Participants and speakers at the rally are expected to include the Druze community’s top spiritual leader, Sheikh Muafak Tarif, Brig. Gen. (res.) Amal As’ad, former Shabak heads Yuval Diskin and Ami Ayalon, Tel Aviv Mayor Ron Huldai, former Mossad head Tamir Pardo, and TV host and social commentator Lucy Aharish.

Police announced that from 18:30 (6:30 p.m.) the following streets will be blocked: Ibn Gvirol between Arlozorov and Shaul HaMelech, David HaMelech from Weizmann to Ibn Gvirol, Frishman from Masaryk Square to Ibn Gvirol, and Bloch from Arlozorov to Ibn Gvirol.

Organizers of the protest, slated to begin at 20:30 (8:30 p.m.), set up a protest tent in the square a week ago so that passers-by could discuss the law.

Activists and supporters of the Druze community in Israel set up a protest tent in Tel Aviv on August 1, 2018. ( Tomer Neuberg/Flash90)

The nation-state law has been criticized as discriminatory toward Israel’s non-Jewish minorities, and also downgrades the status of Arabic so that it is no longer an official language in Israel.

The legislation has prompted particular outrage from the Druze community, which takes pride in its service in the Israel Defense Forces.

Unlike Arab Israelis, members of both the Druze and Circassian minorities are subject to Israel’s mandatory draft and serve in large numbers alongside Jewish soldiers in some of the IDF’s most elite units.

Since the beginning of the week, several Druze IDF officers have said they will resign their commissions in protest of the legislation, which was passed as a Basic Law on July 19.

People take part at a protest march against the proposed Nation-state Law in Tel Aviv on July 14, 2018. (Tomer Neuberg/Flash90)

On Thursday, Prime Minister Benjamin Netanyahu angrily walked out of a meeting with Druze leaders when a prominent Druze activist and former IDF brigadier general criticized the controversial nation-state law passed last month.

Netanyahu was apparently enraged by Brig. Gen. (res.) Amal As’ad accusing him of turning Israel into an “apartheid state” and calling the law “evil and racist.”

Brig. Gen. (res.) Amal As’ad. (Hadashot TV screen capture)

As’ad on Friday told Hadashot news he said no such thing, implying Netanyahu was looking for an excuse to end the meeting.

“I wrote a post 10 days ago in which I wrote that if that law is realized Israel is on the path to apartheid, and I’m not the only one saying that,” he said.  He also insisted that he had not crashed the meeting, contrary to some accounts.

But Tourism Minister Yariv Levin, who was in the meeting, disputed his account.

“I heard with my own ears the outrageous statement that Israel is an apartheid state,” said Levin.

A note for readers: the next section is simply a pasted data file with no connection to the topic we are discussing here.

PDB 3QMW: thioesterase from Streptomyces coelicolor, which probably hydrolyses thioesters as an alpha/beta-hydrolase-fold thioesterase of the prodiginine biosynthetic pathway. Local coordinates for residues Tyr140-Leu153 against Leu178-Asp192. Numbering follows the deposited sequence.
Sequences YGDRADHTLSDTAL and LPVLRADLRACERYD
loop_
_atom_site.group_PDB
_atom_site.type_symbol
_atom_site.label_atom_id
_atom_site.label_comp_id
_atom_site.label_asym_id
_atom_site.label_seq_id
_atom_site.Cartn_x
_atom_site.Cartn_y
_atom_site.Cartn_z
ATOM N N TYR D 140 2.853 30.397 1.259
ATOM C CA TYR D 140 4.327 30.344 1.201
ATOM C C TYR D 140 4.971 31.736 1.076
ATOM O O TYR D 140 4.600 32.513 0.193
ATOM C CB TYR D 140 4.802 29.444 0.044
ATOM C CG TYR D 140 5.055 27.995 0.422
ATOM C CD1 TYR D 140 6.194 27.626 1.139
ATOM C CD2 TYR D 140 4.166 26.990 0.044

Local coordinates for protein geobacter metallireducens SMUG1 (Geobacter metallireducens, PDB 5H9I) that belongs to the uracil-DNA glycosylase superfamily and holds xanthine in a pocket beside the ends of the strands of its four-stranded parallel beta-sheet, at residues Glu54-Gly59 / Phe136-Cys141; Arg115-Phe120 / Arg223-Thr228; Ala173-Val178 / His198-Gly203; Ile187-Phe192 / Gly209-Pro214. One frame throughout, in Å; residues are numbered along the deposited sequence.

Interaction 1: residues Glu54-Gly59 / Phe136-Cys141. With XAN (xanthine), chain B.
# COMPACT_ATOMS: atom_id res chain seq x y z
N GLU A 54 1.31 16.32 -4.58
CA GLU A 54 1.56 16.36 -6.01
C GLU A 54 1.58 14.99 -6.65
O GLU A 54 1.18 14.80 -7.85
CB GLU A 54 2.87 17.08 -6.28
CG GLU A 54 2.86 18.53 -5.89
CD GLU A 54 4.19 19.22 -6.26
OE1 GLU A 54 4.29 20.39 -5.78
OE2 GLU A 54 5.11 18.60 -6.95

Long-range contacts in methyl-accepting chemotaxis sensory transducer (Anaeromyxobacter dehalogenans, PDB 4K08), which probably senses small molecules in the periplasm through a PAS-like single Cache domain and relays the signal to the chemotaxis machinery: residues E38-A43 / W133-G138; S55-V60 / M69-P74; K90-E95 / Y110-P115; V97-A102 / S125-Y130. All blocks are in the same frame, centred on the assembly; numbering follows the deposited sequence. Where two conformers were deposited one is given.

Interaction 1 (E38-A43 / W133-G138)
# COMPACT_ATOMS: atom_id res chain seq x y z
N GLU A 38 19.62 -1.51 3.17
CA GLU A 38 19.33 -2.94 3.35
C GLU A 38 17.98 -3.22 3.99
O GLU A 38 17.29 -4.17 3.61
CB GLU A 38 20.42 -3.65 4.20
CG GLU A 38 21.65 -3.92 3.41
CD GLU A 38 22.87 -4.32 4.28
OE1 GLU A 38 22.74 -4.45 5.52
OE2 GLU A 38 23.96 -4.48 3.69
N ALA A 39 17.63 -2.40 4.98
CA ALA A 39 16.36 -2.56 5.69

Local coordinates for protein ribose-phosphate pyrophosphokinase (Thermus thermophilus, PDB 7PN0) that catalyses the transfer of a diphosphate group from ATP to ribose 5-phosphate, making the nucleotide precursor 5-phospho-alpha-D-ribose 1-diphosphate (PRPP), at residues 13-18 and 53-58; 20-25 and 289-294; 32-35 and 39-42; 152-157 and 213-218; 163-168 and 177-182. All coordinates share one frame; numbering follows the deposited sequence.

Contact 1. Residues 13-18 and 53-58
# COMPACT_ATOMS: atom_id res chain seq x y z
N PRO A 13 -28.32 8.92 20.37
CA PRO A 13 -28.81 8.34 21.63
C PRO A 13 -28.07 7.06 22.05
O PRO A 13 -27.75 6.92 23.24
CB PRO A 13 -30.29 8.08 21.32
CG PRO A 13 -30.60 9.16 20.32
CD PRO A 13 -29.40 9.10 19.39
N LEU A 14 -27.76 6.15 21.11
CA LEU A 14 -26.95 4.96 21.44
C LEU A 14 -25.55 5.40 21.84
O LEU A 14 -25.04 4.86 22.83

As’ad, a former infantry commander and veteran of multiple wars who lost a brother in fighting in the Gaza Strip, in the past expressed support for the Likud party. He has been active in initiatives to commemorate the sacrifices of Druze IDF soldiers.

He urged Druze to come to Tel Aviv on Saturday and take part in the protest. “Tomorrow’s demonstration is for the state of Israel, not against it,” As’ad said.

Netanyahu has been trying to placate Druze anger at the new law with a package of benefits.

A concession plan envisions new legislation to anchor the status of the Druze and Circassian communities in law and provide benefits to members of minority groups who serve in the security forces, the PMO said in a statement Wednesday. Support of Druze religious, education, and culture institutes would also be included in the legislation.

Prime Minister Benjamin Netanyahu, 2r, meets with the spiritual leader of the Druze community in Israel, Sheikh Muafak Tarif, 2l, at the Prime Minister’s Office in Jerusalem on July 27, 2018. (Kobi Gideon/GPO)

In addition, recognition of the contribution made by all minorities and communities that participate in the defense of the state would be written into the country’s Basic Laws.

In an apparent protest against the legislation, President Reuven Rivlin has reportedly vowed to sign the nation-state law in Arabic. Dr. Thabet Abu Rass of the Abraham Fund, which supports Jewish-Bedouin coexistence, claimed Monday that Rivlin made the comment at the sidelines of a conference in the Bedouin village of Kuseife that aimed to bolster employment rates in the Arab community.

A spokesperson for Rivlin on Tuesday declined a Times of Israel request to confirm or comment on the matter.

On Sunday, Rivlin met with regional council heads from the Druze community, who also slammed the law. He told them that “our partnership exists at the core and foundation of this state.”

“I expressed my opinion during the Knesset discussions,” he added. “I have no doubt that you are legally equal, and we should make sure that you also feel equal.”

The legislation, proponents say, puts Jewish values and democratic values on equal footing. Critics, however, say the law effectively discriminates against Israel’s Arabs and other minority communities. The law became one of the Basic Laws, which, similar to a constitution, underpin Israel’s legal system and are more difficult to repeal than regular laws.

Last month, thousands rallied in Tel Aviv’s Rabin Square to protest the exclusion of gay couples from a recently passed surrogacy law. Gay rights advocates and their supporters also observed an unprecedented one-day strike throughout the country.